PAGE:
The ‘new smart’ will belong to those who can ask the right questions and combine the answers better than others. The ‘power of knowledge’ has been shifting to those who have high quality information, and the distribution of wealth may reflect (increasingly) both the distribution of political power and knowledge power.
A research scientist who works for Google said, “You want a 50-year prediction? I’m not sure what to say. GOOGLE is only 20 years old — would you have predicted that (and all of the side effects) back in 1968 (50 years ago)? A few things I can predict with confidence. … 2) There will be a backlash against the Internet of things. Just sayin’. 3) Eventually, we’ll figure out how to do sufficiently high frame rate and precision registration so that VR/AR actually works. Both will be interesting; both have the possibility of being world-changers. (But I don’t know how that will happen yet. …) 5) The social effects of connectivity (esp. third world) + bandwidth + radicalized pockets of folks will make the current internet battles seem tame. AI will be important, but it’s not going to be the big driver.”
An infrastructure engineer for a leading social network company
“… We are building highly complex systems for one purpose, and failing to realize that complex systems, and their social offshoots, have unintended consequences far larger than anything we can imagine. … The primary problem right now is the push toward escaping the bounds of reality, which we somehow think will add to human freedom and dignity. The ultimate reality will be far different, as we are escaping into a narrow room that has far tighter bounds in our quest for freedom. It is like escaping what we perceive to be a prison camp only to find ourselves in a desert where life cannot be sustained, but we have conditioned ourselves to self-hate our natural condition. … This will not be freedom.”
A professor of computing and digital media expert in in artificial intelligence and social computing said, “In 50 years we will have at least one large-scale internet-enabled attack against an entire country, lasting more than five days: power grids, banking, transportation, utilities. People will die. This will (at last) trigger a complete rethinking of the internet protocols, and they will be redesigned with security by design. …”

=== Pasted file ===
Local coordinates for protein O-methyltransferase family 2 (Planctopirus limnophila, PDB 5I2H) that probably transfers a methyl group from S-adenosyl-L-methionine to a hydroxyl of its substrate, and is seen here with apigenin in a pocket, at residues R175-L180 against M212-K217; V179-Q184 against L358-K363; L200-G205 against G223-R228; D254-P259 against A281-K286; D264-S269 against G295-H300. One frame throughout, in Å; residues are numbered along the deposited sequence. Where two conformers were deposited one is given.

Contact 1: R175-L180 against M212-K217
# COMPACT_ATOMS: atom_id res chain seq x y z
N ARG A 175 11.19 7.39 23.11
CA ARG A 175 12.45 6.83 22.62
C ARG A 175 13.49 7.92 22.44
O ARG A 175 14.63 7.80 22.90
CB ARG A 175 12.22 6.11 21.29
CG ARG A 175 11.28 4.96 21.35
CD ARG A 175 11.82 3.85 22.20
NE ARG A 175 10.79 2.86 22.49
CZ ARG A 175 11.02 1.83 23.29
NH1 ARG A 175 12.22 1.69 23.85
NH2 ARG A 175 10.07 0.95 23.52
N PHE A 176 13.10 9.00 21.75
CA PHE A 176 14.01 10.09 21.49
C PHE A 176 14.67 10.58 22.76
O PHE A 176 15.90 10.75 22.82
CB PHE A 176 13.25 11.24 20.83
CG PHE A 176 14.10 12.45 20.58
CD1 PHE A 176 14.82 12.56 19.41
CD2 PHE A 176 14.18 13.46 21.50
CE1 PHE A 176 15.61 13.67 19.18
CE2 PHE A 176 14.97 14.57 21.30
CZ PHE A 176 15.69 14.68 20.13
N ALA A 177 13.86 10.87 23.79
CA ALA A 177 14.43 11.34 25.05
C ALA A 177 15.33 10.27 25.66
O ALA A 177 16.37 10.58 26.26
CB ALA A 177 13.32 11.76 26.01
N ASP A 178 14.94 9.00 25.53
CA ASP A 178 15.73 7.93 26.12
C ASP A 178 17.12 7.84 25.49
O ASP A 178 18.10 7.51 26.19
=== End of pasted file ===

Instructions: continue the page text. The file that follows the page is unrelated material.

Other Organizations Offer Perspectives On This Report
Tata Communications offered this comment on the report.
“We hope it’s a future in which far more of the world’s population can enjoy all the many advantages of connectivity. As more and more people get connected, technology itself will continue to develop in parallel unlocking ever more powerful benefits. This in turn will create a multiplier effect, where more lives can be improved, more successfully, by more effective technology.
It’s an optimistic view, but that’s our hope for the future. Bring on the next 50 years.”
In another take, Ryan McGeehan, who wrote this blog about the next 50 years on Medium, offers his analysis of our current industry problems and offers three recommendations that he believes could help change our cybersecurity situation for the better. I urge you to read Ryan’s solutions, which include a better measuring of data breach root causes.
I find the overall optimistic tone of the majority of this study to be encouraging. As I have said many times, I believe cyberpros must be optimists who strive to enable the good and disable the bad online. We need to be in the business of redeeming cyberspace.
At the same time, many of these predictions are scary to me even when posed at positive developments. For example:
A distinguished professor of information technology and management at a major U.S. university and fellow at an MIT initiative responded, “I expect that there will be some form of implant-based brain augmentation by digital technology, and that those who choose to will be able to communicate with others just by thinking that they want to. I do believe there will be increased ability to monitor and control individuals, which will have mixed impacts on humans. …”
Again, I urge readers to take the time to read all the survey responses.
Regardless of your views of the future, you will be glad you did.